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Difference between revisions of "Custom Tags Analysis"

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(Created page with 'The Component_Model proposes using custom HTML tags (prefixed with <code>x-</code>) as a way to express components in markup. This is motivated by the need to provide [http:/...')
 
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The [[Component_Model]] proposes using custom HTML tags (prefixed with <code>x-</code>) as a way to express components in markup. This is motivated by the need to provide [http://wiki.whatwg.org/wiki/Behavior_Attachment element behavior attachment]. This analysis studies the issues associated with using custom tags in HTML.
+
The [[Component_Model | Component Model]] proposes using custom HTML tags (prefixed with <code>x-</code>) as a way to express components in markup. This is motivated by the need to provide [http://wiki.whatwg.org/wiki/Behavior_Attachment element behavior attachment]. This analysis studies the issues associated with using custom tags in HTML.
  
 
==Accessibility==
 
==Accessibility==
  
I contend that the Component Model does not make accessibility any
+
I contend that the Component Model does not make accessibility any worse. And likely the opposite.
worse. And likely the opposite.
 
  
By allowing ATs to traverse into shadow subtrees, and ensuring that
+
By allowing ATs to traverse into shadow subtrees, and ensuring that the shadow subtrees are well-behaving accessibility citizens, you allow authors of components to encapsulate good practices and aid in killing the "re-created poorly" anti-pattern. That's what Sencha, SproutCore, Dijit all try to do -- and the Component Model will enable them do this right. In fact, things like access keys or even z-index are quite hard (impossible) to get right, unless you have something like a well-functioning shadow DOM.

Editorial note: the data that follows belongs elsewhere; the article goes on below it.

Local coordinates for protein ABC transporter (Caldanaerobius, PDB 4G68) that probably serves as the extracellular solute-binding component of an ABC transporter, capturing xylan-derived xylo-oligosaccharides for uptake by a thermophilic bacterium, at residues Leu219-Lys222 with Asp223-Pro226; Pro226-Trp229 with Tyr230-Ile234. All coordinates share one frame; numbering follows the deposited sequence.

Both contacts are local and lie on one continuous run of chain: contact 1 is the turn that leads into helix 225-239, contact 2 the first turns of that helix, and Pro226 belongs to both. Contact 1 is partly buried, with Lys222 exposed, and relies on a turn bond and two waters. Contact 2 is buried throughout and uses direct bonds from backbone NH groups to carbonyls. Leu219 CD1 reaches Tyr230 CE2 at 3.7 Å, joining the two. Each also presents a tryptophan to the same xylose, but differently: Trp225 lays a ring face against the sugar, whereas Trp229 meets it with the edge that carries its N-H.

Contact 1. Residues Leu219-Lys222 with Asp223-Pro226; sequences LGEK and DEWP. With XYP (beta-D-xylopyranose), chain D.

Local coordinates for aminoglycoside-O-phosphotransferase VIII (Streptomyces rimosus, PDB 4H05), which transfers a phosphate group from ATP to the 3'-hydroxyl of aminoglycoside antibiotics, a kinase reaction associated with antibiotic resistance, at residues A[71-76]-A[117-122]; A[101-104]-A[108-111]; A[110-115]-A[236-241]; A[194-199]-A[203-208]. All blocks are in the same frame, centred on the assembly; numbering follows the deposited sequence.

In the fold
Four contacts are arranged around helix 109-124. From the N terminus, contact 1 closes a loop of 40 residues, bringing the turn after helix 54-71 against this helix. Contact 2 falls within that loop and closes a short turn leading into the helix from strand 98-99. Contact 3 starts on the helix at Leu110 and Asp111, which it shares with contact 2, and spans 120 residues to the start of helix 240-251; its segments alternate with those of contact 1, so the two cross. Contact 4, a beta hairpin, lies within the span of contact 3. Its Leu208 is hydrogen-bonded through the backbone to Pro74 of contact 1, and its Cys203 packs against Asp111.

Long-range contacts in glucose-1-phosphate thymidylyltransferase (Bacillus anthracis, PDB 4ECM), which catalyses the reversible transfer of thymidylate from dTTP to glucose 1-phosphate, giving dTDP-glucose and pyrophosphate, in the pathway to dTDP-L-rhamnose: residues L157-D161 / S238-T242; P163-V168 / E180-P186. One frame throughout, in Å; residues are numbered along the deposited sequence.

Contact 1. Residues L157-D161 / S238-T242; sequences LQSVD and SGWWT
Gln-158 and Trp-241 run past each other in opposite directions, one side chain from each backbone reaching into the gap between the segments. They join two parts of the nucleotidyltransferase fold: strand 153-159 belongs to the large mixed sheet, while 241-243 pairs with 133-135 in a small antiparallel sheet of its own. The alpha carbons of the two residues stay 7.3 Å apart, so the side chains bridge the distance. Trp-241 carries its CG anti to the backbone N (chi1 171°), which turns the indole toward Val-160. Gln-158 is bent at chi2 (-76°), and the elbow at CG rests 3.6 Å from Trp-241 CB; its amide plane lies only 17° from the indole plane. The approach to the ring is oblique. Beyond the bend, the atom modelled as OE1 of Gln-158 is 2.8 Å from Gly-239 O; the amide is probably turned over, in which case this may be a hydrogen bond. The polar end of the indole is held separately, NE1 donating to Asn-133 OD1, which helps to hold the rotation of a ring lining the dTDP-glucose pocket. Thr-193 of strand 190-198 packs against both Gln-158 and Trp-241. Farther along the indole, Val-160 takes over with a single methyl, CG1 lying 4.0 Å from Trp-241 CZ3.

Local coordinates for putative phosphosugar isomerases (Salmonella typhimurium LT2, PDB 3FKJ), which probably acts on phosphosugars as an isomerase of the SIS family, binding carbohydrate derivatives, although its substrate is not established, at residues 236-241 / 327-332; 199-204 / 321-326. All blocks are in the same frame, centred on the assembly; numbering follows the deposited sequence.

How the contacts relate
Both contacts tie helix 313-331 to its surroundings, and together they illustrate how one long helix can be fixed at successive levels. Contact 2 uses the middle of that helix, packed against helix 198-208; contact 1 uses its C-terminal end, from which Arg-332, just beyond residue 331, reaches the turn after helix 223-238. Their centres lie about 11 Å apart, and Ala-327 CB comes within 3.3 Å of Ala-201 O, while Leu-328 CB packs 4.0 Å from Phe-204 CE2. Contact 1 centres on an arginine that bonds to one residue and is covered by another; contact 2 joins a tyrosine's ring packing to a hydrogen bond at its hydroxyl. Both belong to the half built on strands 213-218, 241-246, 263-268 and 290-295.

the shadow subtrees are well-behaving accessibility citizens, you
 
allow authors of components to encapsulate good practices and aid in
 
killing the "re-created poorly" anti-pattern. That's what Sencha,
 
SproutCore, Dijit all try to do -- and the Component Model will enable
 
them do this right. In fact, things like access keys or even z-index
 
are quite hard (impossible) to get right, unless you have something
 
like a well-functioning shadow DOM.
 
  
This leaves us with the argument of replacing semantics. Since we're
+
This leaves us with the argument of replacing semantics. Since we're in business of sub-typing HTML elements, we don't necessarily need to forego their semantics:
in business of sub-typing HTML elements, we don't necessarily need to
 
forego their semantics:
 
  
 +
<code>
 +
<pre>
 
// ...
 
// ...
 
var AwesomeButton = HTMLButtonElement.extend(awesomeButtonInitializerBag);
 
var AwesomeButton = HTMLButtonElement.extend(awesomeButtonInitializerBag);
 
Element.register('x-awesome-button', AwesomeButton);
 
Element.register('x-awesome-button', AwesomeButton);
 
// ...
 
// ...
 +
</pre>
 +
</code>
  
should give you a thing that behaves like a button, with the awesome
+
should give you a thing that behaves like a button, with the awesome behavior added.
behavior added.
 
  
In the situations where existing semantics are representative, but
+
In the situations where existing semantics are representative, but deficient, you are much better off replacing them anyway:
deficient, you are much better off replacing them anyway: